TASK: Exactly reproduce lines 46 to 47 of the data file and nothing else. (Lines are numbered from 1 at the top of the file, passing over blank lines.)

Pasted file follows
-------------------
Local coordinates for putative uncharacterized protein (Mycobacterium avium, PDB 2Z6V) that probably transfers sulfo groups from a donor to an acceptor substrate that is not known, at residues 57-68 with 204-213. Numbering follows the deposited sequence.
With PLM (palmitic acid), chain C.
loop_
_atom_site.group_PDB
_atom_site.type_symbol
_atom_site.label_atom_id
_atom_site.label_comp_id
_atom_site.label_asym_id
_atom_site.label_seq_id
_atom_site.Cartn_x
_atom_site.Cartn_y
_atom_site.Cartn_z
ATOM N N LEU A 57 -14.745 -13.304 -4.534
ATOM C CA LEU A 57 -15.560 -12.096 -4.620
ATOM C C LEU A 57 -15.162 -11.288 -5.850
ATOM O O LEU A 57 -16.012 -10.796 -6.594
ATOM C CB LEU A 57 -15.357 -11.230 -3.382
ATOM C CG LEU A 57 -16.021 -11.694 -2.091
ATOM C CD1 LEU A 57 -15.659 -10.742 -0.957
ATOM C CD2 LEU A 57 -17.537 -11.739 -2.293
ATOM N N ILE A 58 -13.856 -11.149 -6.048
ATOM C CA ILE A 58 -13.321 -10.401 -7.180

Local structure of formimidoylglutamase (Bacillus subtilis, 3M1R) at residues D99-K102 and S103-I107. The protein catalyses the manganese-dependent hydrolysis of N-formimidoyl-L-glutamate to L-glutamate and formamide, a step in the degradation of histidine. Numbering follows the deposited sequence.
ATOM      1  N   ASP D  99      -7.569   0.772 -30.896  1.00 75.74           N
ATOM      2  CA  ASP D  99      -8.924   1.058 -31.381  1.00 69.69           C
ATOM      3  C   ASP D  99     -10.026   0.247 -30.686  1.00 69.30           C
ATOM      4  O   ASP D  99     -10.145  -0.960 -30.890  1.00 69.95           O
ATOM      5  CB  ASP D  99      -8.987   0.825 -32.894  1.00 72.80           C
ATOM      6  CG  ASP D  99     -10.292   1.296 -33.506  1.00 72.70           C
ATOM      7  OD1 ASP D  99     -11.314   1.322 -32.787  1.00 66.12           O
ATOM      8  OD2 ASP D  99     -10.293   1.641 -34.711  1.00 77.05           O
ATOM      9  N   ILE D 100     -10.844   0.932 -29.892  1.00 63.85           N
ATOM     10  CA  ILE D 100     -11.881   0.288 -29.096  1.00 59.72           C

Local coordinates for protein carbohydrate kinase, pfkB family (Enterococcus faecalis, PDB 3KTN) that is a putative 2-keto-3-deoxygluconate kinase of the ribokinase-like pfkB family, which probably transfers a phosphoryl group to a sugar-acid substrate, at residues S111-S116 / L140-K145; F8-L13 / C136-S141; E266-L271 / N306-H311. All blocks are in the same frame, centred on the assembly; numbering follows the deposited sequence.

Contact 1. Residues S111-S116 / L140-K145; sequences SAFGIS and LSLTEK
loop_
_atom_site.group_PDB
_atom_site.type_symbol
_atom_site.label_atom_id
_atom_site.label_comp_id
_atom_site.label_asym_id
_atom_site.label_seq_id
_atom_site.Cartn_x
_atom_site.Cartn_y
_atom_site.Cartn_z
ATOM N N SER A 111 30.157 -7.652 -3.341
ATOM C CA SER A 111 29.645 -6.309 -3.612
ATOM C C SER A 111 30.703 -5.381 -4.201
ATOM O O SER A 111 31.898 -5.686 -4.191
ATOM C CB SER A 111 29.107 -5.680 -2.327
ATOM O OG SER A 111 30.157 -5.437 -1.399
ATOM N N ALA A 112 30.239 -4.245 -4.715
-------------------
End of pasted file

ATOM N N SER A 111 30.157 -7.652 -3.341
ATOM C CA SER A 111 29.645 -6.309 -3.612